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New Green Home Grant Scheme 2020

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THE GREEN HOME GRANT SCHEME HAS FAILED TO DELIVER FOR MANY REASONS

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Here is a brief outline as to what has happened.GREEN HOME GRANT SCHEME has been scraped 21st March 2021.

Read this news here…

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Green Tech Surveys are sorry but we are unable to process any Green Home Grant Scheme enquires/sales/installations.

In our opinion the badly organised administration of the Green Home Grant Scheme the lack of any kind of commitment towards most customers and businesses means this is failing. The small numbers of installations that have been installed under the Green Home Grant Scheme installers are still waiting for payments. The payments are much slower than the scheme promoted at the start. Vouchers were starting to be awarded to customers installations started be installed but this has come to a standstill because of installation companies are not being paid quickly. The government will pay at some point for the installations that they have agreed to go head but sadly most companies are unwilling and or unable to become a government cash cow… Supporting the scheme outlaying for equipment, labour, logistics, and administration plus much more without the payment be paid quickly when redeemed. This has broken many businesses and individual livelihoods.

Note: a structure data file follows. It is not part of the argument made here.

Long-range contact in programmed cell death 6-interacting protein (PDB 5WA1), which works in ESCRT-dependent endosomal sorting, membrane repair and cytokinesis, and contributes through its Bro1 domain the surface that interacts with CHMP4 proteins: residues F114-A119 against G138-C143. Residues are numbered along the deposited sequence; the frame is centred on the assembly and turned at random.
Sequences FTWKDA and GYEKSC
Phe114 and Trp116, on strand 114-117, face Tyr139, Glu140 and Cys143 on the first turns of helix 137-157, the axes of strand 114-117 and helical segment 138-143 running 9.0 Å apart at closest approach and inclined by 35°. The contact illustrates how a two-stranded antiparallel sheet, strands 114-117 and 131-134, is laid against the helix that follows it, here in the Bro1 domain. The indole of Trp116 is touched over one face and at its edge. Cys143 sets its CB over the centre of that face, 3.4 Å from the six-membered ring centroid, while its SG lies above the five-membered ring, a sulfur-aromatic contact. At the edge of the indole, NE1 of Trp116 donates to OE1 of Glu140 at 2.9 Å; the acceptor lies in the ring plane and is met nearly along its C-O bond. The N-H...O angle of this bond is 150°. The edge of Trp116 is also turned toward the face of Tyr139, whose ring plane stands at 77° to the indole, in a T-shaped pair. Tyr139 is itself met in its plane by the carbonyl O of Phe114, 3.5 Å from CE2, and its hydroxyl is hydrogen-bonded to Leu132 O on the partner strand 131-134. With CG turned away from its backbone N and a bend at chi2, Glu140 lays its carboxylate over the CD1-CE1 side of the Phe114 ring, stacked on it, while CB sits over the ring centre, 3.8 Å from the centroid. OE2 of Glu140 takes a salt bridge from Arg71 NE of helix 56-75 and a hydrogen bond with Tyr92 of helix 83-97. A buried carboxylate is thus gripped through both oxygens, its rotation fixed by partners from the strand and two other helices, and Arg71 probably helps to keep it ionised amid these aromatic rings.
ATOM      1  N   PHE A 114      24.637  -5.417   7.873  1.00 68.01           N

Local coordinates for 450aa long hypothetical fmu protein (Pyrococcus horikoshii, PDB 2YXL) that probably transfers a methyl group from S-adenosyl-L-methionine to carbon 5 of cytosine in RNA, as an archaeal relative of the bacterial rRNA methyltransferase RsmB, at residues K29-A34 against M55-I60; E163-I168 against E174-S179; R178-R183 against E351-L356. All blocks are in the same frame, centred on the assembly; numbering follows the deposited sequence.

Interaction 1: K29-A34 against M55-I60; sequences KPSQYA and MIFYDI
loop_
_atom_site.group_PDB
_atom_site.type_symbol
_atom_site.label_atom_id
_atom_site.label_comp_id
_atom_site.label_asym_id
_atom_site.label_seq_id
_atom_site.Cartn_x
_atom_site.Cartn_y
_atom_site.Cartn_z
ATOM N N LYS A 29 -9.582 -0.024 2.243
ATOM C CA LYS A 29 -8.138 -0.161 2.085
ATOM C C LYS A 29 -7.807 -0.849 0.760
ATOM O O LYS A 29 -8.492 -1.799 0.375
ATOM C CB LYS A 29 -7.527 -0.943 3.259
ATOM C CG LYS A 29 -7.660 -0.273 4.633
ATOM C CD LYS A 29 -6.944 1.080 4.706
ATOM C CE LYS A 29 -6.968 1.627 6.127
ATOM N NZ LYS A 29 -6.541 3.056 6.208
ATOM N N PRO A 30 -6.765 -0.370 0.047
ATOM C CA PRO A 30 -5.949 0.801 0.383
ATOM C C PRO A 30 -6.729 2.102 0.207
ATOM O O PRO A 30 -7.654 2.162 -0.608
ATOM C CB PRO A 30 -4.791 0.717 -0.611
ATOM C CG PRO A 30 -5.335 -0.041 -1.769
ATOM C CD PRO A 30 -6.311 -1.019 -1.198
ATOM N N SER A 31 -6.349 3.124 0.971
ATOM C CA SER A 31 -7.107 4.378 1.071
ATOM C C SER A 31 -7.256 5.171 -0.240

Green Tech Surveys have decided to no longer participate in this scheme.

The intension was excellent to encourage people to improve the efficiency of their homes by using renewable and insulation. This is something we should all be thinking about and acting on.

The Renewable Heat Incentive is still in place to encourage home owners to invest in some renewables such as Air Source Heat Pump, Ground Source Heat Pumps and Solar Thermal.

Green Tech Surveys are happy dealing with customers who are interested in claiming the Renewable Heat Incentive. Contact Green Tech Surveys for more information about this scheme that been running since 2014.

Green Tech Survey has all the accreditations for the Renewable Heat Incentive (RHI).

MCS: NAP/34010/20/1 Microgeneration Certification Scheme

Trustmark: 1929840

RECC: 00071386 Renewable Energy Consumer Code

IWA: GIZ.07.20   https://www.iwa.biz/ Insurance Backed Warranty 

Here is a link for you to read more about the RHI Payments

Here is some news about the Green Home Grant Scheme

The government Green Home Grant Scheme News.

The slow pace of progress achieved by a government scheme aimed at tackling climate change and keeping homes warm in winter has been criticised by MPs.Ministers admit the Green Homes Grant has issued only 21,000 vouchers towards the cost of installing insulation.

At the current rate it would take more than 10 years to meet the government& target of vouchers to 600,000 homes, the Environmental Audit Committee says.

The government says it is striving to improve its performance.
The scheme offers to fund up to two-thirds of the cost of installing insulation, heat pumps and draught proofing.

But householders often cannot get through to accredited tradespeople on the scheme because they are overwhelmed with calls.

And the MPs say delays in the grants system are often hampering insulation firms from getting paid by the government for the work they have done.